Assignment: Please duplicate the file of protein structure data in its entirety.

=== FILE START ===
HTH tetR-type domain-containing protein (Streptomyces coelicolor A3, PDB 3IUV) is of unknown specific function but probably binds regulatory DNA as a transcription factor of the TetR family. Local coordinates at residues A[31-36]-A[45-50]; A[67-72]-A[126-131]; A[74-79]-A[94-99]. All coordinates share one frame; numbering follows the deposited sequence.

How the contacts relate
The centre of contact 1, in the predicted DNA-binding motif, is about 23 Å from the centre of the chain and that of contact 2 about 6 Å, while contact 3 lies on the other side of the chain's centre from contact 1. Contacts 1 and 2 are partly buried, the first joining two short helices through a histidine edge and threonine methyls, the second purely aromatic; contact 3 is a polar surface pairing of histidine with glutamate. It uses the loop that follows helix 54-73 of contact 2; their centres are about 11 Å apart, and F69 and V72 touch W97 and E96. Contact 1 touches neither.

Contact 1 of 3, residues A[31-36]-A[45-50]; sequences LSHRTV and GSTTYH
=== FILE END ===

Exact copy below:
HTH tetR-type domain-containing protein (Streptomyces coelicolor A3, PDB 3IUV) is of unknown specific function but probably binds regulatory DNA as a transcription factor of the TetR family. Local coordinates at residues A[31-36]-A[45-50]; A[67-72]-A[126-131]; A[74-79]-A[94-99]. All coordinates share one frame; numbering follows the deposited sequence.

How the contacts relate
The centre of contact 1, in the predicted DNA-binding motif, is about 23 Å from the centre of the chain and that of contact 2 about 6 Å, while contact 3 lies on the other side of the chain's centre from contact 1. Contacts 1 and 2 are partly buried, the first joining two short helices through a histidine edge and threonine methyls, the second purely aromatic; contact 3 is a polar surface pairing of histidine with glutamate. It uses the loop that follows helix 54-73 of contact 2; their centres are about 11 Å apart, and F69 and V72 touch W97 and E96. Contact 1 touches neither.

Contact 1 of 3, residues A[31-36]-A[45-50]; sequences LSHRTV and GSTTYH